Too Many Caregivers Don't Know How To Use Their Kids' EpiPens

For individuals with severe allergies, immediate access to an EpiPen can mean the difference between life and death. The dose of epinephrine counteracts some of an allergic reaction's most dangerous symptoms, like a plunge in blood pressure and closing of the airways. But a disturbing new study shows that when a child has an allergic reaction, many caregivers fail to administer an EpiPen.
Even when children have previously experienced anaphylaxis (a severe allergic reaction), parents, teachers, emergency responders, and other caregivers don't use an EpiPen, The New York Times reports.
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The study, which was published in the journal Annals of Allergy, Asthma and Immunology last month, analyzed the patient records of over 400 children and young adults from Nationwide Children’s Hospital in Columbus, Ohio. The average age of the patients in the study was seven years old. Lead author Melissa Robinson and her team found that only 36 percent of patients experiencing anaphylaxis were given epinephrine before they arrived at the hospital.
Robinson says the findings show a greater need for education that teaches caregivers "how to use the autoinjectors" and "what signs to look for."
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Approximately 65 percent of the patients surveyed had a known history of anaphylaxis and half of this group had been prescribed epinephrine in the past. However, among the patients who had been prescribed epinephrine, only 70 percent had the medication with them at the time of the allergy attack.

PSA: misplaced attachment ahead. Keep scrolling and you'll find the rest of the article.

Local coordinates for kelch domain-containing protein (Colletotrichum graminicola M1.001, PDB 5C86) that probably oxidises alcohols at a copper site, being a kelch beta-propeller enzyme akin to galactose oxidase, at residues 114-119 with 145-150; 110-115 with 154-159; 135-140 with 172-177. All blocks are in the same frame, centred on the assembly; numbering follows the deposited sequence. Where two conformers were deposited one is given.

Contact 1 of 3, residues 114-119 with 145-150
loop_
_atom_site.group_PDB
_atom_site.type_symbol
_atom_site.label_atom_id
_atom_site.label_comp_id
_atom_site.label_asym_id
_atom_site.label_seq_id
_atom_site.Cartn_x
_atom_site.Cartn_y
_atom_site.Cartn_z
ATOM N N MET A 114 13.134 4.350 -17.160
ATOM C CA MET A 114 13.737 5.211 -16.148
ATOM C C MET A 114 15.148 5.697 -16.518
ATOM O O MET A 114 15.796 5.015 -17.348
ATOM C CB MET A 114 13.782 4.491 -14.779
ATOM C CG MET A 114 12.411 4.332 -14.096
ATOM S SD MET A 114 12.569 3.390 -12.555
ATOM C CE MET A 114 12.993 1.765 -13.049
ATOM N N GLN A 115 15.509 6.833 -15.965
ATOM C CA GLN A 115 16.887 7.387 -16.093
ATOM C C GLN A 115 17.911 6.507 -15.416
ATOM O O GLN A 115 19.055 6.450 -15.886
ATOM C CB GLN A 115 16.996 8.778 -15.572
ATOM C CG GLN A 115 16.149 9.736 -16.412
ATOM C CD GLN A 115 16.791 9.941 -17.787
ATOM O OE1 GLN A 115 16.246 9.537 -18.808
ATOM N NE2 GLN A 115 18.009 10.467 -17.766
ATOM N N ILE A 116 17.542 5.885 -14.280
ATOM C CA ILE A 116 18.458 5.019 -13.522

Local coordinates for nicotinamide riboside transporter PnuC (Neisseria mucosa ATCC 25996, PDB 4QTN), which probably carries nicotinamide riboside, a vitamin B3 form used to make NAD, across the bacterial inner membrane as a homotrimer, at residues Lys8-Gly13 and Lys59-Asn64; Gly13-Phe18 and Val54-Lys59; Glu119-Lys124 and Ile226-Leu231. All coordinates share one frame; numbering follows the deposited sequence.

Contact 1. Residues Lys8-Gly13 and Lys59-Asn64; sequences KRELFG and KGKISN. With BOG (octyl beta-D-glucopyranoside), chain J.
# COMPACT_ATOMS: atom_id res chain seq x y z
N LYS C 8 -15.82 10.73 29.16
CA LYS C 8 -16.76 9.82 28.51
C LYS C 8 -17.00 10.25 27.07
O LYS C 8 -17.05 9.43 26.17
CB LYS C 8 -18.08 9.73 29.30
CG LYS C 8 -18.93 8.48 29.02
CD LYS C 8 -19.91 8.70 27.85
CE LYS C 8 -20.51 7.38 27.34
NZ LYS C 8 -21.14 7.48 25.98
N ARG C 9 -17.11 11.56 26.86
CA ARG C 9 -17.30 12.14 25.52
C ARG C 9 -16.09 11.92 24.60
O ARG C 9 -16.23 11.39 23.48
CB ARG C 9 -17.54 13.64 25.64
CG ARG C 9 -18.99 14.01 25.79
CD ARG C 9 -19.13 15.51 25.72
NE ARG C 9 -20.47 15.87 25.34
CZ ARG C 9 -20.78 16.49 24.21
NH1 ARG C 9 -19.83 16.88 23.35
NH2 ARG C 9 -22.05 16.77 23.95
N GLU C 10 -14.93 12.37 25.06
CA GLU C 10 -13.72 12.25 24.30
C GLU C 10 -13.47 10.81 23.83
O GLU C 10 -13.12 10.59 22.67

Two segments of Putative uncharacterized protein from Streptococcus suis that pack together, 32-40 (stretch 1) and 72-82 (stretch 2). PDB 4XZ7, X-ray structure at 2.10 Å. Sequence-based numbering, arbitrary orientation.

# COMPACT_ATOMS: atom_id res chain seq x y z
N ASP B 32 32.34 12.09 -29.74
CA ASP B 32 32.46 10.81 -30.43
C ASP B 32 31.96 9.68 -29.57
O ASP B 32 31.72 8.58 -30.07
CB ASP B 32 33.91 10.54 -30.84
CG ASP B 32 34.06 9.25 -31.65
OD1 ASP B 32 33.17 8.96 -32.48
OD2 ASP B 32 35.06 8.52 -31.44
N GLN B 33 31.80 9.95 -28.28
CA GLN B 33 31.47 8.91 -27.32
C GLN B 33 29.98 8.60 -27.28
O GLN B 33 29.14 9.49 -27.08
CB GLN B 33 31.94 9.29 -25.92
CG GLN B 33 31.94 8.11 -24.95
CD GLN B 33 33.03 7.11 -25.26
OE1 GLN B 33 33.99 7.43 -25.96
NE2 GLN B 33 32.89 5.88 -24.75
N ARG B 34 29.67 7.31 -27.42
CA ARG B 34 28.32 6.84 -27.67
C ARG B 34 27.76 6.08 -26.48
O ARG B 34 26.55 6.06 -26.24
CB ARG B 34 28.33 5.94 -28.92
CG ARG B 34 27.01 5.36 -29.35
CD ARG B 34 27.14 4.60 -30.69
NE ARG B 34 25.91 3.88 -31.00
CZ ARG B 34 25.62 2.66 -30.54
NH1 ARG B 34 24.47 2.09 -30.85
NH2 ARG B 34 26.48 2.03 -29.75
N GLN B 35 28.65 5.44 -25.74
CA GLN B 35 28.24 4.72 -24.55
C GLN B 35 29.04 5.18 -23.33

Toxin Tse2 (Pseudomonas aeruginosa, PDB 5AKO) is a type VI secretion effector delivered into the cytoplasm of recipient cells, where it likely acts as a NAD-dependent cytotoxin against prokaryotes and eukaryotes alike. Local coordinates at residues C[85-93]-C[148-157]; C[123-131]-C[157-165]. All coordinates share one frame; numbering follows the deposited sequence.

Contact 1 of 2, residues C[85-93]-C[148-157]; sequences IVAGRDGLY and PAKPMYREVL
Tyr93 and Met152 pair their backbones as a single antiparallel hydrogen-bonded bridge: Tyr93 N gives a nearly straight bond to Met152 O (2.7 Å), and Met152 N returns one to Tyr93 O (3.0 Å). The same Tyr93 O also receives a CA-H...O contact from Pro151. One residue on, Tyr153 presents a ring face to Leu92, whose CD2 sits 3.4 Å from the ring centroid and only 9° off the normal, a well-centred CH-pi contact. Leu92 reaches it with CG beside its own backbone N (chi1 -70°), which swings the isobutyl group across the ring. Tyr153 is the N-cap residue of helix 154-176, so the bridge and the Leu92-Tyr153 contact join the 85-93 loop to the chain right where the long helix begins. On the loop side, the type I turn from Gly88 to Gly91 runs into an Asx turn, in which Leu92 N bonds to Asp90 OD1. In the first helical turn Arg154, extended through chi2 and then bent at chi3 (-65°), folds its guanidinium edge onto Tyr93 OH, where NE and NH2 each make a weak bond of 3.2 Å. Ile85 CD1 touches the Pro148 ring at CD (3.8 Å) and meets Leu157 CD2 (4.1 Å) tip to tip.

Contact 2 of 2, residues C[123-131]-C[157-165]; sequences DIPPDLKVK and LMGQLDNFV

Robinson and her team also noted that there was a major difference between the patients who arrived at the emergency room after being given epinephrine and those who hadn't. Children whose caregivers had administered an EpiPen were 60 percent more likely to be discharged from the hospital rather than admitted.
Robinson speculates that a major part of the problem is that parents and caregivers often don't recognize symptoms of anaphylaxis quickly enough (or at all). Some of the most common symptoms include hives, trouble breathing, and vomiting, all which occur within two hours of being exposed to an allergen. She suggests administering epinephrine when two body symptoms react to the allergen (for example, hives and vomiting indicate that both the stomach and skin have been affected).
"If you’re not sure to the point where you’re thinking about it, I tell parents it’s better to give it than to wait," Robinson said.
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